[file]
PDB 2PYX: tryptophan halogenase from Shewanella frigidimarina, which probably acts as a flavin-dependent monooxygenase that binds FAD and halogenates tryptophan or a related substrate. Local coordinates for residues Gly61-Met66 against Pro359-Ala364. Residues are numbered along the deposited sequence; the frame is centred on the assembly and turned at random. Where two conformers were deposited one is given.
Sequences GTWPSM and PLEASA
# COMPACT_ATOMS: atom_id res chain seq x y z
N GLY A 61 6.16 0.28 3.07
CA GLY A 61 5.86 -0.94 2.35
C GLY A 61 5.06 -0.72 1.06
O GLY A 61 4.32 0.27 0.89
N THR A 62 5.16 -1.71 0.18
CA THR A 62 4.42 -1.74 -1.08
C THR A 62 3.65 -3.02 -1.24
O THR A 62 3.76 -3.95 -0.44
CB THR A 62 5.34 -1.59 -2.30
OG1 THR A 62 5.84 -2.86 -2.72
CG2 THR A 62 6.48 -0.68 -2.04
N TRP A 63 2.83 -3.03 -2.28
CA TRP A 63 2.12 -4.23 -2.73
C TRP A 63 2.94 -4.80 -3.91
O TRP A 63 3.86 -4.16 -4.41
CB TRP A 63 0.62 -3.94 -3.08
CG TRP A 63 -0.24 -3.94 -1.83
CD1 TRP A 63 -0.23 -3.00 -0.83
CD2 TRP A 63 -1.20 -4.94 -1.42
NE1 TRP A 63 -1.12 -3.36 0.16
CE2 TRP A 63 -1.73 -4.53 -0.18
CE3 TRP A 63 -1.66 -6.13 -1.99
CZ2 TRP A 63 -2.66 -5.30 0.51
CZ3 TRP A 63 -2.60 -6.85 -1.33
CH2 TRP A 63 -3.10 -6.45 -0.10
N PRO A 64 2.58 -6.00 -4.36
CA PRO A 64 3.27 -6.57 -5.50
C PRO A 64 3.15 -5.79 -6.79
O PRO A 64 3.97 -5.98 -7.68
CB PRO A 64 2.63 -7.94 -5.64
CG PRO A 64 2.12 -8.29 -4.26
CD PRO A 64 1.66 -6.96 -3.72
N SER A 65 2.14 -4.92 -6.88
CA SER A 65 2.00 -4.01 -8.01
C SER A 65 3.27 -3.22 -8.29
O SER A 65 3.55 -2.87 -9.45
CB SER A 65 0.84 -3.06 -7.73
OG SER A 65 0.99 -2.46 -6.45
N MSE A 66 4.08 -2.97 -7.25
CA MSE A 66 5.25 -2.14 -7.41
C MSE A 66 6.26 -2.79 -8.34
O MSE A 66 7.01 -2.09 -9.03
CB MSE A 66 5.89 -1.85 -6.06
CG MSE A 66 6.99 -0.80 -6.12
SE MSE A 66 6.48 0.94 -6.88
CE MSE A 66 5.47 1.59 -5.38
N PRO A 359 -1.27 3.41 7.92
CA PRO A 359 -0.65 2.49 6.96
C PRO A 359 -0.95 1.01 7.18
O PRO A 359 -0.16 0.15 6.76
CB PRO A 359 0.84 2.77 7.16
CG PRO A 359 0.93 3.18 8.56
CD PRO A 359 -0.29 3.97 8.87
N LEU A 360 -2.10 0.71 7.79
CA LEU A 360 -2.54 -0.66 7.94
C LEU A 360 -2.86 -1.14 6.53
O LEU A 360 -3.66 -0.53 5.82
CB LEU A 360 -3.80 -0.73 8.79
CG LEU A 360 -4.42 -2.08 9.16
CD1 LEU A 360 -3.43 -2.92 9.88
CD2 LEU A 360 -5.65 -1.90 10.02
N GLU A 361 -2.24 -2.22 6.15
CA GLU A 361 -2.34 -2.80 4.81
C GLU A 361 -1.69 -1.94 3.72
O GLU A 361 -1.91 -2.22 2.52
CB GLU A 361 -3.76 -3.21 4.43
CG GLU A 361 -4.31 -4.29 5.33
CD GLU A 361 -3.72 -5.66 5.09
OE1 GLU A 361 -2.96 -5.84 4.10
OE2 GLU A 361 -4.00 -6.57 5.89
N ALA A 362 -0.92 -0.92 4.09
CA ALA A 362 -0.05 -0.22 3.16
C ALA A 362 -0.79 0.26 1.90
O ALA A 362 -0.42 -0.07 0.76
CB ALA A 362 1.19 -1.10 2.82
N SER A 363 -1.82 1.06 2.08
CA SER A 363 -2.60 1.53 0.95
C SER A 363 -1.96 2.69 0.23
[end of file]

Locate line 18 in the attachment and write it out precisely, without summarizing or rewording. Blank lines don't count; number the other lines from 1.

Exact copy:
O TRP A 63 3.86 -4.16 -4.41